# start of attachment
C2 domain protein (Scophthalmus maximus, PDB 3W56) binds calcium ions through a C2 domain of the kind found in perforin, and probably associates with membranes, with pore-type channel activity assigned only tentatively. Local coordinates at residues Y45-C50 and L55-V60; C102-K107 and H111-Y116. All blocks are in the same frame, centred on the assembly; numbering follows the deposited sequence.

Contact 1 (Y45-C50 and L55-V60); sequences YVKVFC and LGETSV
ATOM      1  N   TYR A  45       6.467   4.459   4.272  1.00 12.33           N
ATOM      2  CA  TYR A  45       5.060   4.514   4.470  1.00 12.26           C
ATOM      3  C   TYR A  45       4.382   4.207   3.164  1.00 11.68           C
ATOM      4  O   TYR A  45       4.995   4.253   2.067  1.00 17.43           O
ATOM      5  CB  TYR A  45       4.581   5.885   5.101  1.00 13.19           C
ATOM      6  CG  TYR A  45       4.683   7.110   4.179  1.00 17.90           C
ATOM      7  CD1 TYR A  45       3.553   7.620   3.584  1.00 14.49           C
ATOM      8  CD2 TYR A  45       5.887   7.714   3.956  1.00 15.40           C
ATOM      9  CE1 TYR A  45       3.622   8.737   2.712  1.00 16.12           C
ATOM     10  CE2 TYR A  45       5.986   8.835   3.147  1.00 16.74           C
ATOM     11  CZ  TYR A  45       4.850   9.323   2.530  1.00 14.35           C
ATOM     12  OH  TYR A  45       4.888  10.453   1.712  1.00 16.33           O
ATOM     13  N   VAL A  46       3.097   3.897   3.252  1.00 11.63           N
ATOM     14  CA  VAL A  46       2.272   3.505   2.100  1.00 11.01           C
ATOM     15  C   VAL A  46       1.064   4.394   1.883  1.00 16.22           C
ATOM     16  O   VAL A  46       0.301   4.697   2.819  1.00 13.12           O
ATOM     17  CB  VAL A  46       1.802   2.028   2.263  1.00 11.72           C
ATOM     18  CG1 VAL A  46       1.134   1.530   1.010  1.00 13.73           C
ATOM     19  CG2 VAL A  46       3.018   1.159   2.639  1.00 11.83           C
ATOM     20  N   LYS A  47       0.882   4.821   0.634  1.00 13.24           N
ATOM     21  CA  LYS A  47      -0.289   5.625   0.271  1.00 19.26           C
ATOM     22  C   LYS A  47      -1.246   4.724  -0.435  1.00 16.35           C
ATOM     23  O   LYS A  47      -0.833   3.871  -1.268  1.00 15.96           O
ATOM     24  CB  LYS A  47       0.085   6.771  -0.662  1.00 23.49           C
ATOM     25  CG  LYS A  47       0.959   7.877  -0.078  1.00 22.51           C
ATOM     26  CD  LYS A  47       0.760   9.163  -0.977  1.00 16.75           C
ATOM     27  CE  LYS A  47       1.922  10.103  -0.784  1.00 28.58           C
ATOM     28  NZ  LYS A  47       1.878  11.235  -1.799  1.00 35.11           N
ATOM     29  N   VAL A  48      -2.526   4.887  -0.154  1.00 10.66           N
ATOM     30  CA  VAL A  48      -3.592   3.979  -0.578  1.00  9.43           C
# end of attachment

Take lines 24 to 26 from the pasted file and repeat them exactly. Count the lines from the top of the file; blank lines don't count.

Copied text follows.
ATOM     22  C   LYS A  47      -1.246   4.724  -0.435  1.00 16.35           C
ATOM     23  O   LYS A  47      -0.833   3.871  -1.268  1.00 15.96           O
ATOM     24  CB  LYS A  47       0.085   6.771  -0.662  1.00 23.49           C